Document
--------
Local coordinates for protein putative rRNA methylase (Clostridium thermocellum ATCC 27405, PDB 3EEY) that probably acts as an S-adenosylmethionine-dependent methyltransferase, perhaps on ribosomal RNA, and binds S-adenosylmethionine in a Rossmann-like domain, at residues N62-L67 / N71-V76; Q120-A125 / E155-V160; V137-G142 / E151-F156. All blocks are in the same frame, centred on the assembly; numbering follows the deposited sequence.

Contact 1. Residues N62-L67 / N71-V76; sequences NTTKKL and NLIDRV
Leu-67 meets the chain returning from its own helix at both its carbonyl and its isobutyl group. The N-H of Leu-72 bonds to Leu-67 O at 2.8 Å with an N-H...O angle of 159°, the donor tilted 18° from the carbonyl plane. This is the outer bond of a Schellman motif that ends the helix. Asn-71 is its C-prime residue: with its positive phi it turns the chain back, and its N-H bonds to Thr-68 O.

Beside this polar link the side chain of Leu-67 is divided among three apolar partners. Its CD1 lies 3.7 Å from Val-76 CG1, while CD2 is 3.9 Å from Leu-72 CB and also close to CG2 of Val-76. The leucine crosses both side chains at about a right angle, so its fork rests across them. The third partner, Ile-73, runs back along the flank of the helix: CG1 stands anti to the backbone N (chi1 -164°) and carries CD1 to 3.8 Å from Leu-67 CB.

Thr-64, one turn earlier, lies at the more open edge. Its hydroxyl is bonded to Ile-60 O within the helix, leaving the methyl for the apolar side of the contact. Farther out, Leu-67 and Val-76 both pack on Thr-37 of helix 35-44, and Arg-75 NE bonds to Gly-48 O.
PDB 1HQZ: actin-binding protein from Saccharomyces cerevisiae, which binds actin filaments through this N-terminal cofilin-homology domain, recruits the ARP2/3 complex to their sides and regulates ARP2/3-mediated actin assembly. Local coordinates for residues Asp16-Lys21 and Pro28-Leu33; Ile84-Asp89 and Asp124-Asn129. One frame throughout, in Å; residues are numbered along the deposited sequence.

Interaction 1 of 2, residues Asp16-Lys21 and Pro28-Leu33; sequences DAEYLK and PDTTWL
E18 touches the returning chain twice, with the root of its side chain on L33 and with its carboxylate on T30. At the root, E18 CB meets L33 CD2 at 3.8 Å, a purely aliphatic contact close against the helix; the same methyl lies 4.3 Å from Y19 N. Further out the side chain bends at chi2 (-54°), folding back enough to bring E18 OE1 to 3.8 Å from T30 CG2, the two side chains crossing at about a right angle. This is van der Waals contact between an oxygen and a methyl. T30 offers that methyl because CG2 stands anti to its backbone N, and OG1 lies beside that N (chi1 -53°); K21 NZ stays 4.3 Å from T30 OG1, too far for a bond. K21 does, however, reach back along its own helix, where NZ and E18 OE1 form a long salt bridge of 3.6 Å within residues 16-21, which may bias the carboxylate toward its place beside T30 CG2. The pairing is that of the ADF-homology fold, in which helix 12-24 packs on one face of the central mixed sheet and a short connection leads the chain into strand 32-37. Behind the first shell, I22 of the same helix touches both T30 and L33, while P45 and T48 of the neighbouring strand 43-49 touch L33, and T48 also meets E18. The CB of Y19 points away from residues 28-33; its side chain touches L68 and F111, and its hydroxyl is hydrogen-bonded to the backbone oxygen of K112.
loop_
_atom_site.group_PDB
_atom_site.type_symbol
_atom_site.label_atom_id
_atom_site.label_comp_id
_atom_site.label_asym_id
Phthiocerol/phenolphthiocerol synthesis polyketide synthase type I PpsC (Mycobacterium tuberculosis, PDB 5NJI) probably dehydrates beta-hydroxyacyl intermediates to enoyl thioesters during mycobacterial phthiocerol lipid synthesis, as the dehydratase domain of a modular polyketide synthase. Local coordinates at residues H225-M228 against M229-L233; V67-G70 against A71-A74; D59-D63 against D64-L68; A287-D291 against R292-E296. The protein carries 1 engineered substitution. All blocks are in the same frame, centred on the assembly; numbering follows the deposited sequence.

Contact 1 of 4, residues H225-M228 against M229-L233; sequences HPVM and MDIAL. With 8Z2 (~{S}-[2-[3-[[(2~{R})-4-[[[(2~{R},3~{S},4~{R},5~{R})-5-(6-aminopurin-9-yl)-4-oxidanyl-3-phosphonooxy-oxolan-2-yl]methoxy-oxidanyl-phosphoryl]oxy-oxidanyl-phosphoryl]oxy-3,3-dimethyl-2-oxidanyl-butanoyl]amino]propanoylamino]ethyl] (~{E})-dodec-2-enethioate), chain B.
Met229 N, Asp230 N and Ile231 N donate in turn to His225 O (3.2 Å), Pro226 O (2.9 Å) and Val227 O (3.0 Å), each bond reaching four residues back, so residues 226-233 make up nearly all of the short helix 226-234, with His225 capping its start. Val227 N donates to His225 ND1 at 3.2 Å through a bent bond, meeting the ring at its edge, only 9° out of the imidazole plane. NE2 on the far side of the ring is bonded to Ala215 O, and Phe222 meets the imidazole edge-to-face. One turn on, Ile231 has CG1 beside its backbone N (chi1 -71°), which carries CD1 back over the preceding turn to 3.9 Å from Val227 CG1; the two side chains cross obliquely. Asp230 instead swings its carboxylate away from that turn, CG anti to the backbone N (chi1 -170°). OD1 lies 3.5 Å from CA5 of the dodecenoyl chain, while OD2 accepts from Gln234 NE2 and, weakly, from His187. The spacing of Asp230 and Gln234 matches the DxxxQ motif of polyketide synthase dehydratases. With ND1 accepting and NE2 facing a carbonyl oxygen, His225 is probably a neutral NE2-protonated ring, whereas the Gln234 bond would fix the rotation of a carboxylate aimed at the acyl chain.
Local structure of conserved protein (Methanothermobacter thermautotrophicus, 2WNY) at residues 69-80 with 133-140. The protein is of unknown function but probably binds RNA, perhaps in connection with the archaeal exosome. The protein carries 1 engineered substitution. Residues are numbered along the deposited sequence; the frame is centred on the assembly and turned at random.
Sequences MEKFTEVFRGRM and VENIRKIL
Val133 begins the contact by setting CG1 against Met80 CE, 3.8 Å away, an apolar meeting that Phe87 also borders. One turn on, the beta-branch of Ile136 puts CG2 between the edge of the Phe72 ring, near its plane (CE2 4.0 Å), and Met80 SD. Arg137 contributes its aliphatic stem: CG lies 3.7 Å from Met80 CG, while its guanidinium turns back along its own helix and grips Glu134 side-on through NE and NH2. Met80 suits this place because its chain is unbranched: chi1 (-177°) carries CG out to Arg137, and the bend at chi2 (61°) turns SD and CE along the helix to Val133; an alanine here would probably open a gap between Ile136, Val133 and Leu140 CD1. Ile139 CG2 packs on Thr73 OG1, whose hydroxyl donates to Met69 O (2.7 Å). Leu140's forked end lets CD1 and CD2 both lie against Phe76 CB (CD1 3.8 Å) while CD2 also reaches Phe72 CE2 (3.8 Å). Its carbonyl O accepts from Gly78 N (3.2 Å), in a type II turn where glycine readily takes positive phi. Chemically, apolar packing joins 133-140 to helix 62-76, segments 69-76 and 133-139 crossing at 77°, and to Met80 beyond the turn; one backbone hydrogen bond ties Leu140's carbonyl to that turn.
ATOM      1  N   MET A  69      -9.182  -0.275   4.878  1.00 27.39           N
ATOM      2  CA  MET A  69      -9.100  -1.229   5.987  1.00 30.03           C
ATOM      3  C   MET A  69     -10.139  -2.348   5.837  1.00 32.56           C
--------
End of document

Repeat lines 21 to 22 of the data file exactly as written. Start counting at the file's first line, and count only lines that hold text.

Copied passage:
ATOM      1  N   MET A  69      -9.182  -0.275   4.878  1.00 27.39           N
ATOM      2  CA  MET A  69      -9.100  -1.229   5.987  1.00 30.03           C